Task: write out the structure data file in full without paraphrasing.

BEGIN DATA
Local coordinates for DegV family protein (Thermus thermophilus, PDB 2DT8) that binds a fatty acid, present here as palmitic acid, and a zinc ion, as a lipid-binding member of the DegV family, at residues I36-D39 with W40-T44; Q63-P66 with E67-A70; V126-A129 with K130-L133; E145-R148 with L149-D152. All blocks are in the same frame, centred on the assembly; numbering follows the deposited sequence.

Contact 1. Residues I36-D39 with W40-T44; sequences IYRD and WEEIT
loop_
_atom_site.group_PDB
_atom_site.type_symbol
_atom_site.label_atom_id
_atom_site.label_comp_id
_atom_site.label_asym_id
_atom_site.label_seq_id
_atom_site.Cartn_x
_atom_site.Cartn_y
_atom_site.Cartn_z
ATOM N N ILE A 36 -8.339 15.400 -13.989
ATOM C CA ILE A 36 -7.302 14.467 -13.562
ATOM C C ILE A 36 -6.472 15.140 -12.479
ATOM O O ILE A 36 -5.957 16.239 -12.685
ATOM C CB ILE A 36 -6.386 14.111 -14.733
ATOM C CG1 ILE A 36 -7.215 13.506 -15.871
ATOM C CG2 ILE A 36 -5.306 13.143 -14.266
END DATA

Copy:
Local coordinates for DegV family protein (Thermus thermophilus, PDB 2DT8) that binds a fatty acid, present here as palmitic acid, and a zinc ion, as a lipid-binding member of the DegV family, at residues I36-D39 with W40-T44; Q63-P66 with E67-A70; V126-A129 with K130-L133; E145-R148 with L149-D152. All blocks are in the same frame, centred on the assembly; numbering follows the deposited sequence.

Contact 1. Residues I36-D39 with W40-T44; sequences IYRD and WEEIT
loop_
_atom_site.group_PDB
_atom_site.type_symbol
_atom_site.label_atom_id
_atom_site.label_comp_id
_atom_site.label_asym_id
_atom_site.label_seq_id
_atom_site.Cartn_x
_atom_site.Cartn_y
_atom_site.Cartn_z
ATOM N N ILE A 36 -8.339 15.400 -13.989
ATOM C CA ILE A 36 -7.302 14.467 -13.562
ATOM C C ILE A 36 -6.472 15.140 -12.479
ATOM O O ILE A 36 -5.957 16.239 -12.685
ATOM C CB ILE A 36 -6.386 14.111 -14.733
ATOM C CG1 ILE A 36 -7.215 13.506 -15.871
ATOM C CG2 ILE A 36 -5.306 13.143 -14.266